So, you come before the Circuit Court with a flimsy appeal. Your beef is with a District Court Judge’s decision. Why didn’t you follow up with the Judge? You have proven nothing except we are being asked to intervene in a lower court Judge’s decision. On what premise is your client harmed by this decision? Because the District Judge was appointed by the defendant? What rules did she not follow except to offer a remedy to the impasse of both parties, whom are seeking to protect documents allegedly removed from the White House?

On Sept. 12, a book entitled Holding the Line by Geoffrey Berman, who served at the 7th Southern District for New York, was released to the public. (3) The book detailed multiple times the former Attorney General, on promptings from Trump, used his position to cease investigations by the 7th District into alleged campaign finance violations by the President Trump, to change District convictions (Bannon, Cohen), to use the authority of the office to investigate and charge Trump “enemies” (John Kerry, Geoffrey B. Craig)

On the same day, Sen. Dick Durbin, ranking Democrat of the Senate Judiciary Committee, announced that the Committee…

“…will investigate allegations that the Justice Department under President Donald J. Trump sought to use the U.S. attorney’s office in Manhattan to support Mr. Trump politically and pursue his critics, the committee’s chairman said on Monday…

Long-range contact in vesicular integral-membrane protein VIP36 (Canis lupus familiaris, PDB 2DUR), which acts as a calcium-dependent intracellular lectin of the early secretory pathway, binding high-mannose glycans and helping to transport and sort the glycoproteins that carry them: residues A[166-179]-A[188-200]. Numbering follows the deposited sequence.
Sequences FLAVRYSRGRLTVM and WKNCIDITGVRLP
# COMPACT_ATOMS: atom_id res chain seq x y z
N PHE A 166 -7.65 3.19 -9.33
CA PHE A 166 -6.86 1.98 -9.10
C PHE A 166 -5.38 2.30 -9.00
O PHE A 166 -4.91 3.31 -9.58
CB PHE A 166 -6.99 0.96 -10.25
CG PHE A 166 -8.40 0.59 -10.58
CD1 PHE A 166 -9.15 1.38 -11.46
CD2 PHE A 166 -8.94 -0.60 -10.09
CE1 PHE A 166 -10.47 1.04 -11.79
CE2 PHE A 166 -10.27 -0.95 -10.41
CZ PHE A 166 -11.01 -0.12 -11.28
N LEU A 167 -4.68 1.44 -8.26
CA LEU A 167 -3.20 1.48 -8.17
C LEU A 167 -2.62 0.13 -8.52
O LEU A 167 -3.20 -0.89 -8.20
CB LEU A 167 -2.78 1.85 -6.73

“The chairman, Senator Richard J. Durbin of Illinois, the №2 Senate Democrat, made the announcement in a letter sent to Attorney General Merrick Garland, which cited a New York Times report on Thursday detailing the book’s allegations.” (4)

The DOJ is not removed from corruption. What will the fallout look like?

What is the cost of prosecutors’ transparency?

Berman’s book and the Senate Committee investigation may begin to provide clues, such as the refusal to investigate obstruction of justice as the Mueller Report recommended.

Barr would join former AG John Mitchell in being accused of obstructing a Congressional investigation.

In 1974 Mitchell went to jail for planning the Watergate break-in, for obstructing the subsequent investigation into the break-in and for covering up the Watergate break-in. (5)

In 2022 Barr is offering his opinions about criminal obstruction on cable TV.

Another day in Trumpyville.

Sept. 9–14

Notes

1- ‘60-Day Rule:’ the DOJ and Congressional Judicial committees would suspend investigations of a candidate running for election 60 days prior to election day. For a recent opinion of the ‘rule’ — a ‘conduct tradition,’ really — read https://www.thedailybeast.com/the-justice-departments-60-day-rule-is-obsolete-and-needs-to-go

2- MSNBC legal contributors, Andrew Weismann, Neal Katyal, “Last Word with Lawrence ODonnell

3-Ex-U.S. Attorney’s Book Addresses Pressure to Help Trump Causes — The New York Times (nytimes.com)

4- Senate to Investigate Charge That Trump Meddled in Prosecutor’s Office — The New York Times (nytimes.com)

5- John Mitchell

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Rodney Clough

Rodney Clough

Refuses to nap. Septuagenarian. Cliche’ raker. Writes weekly.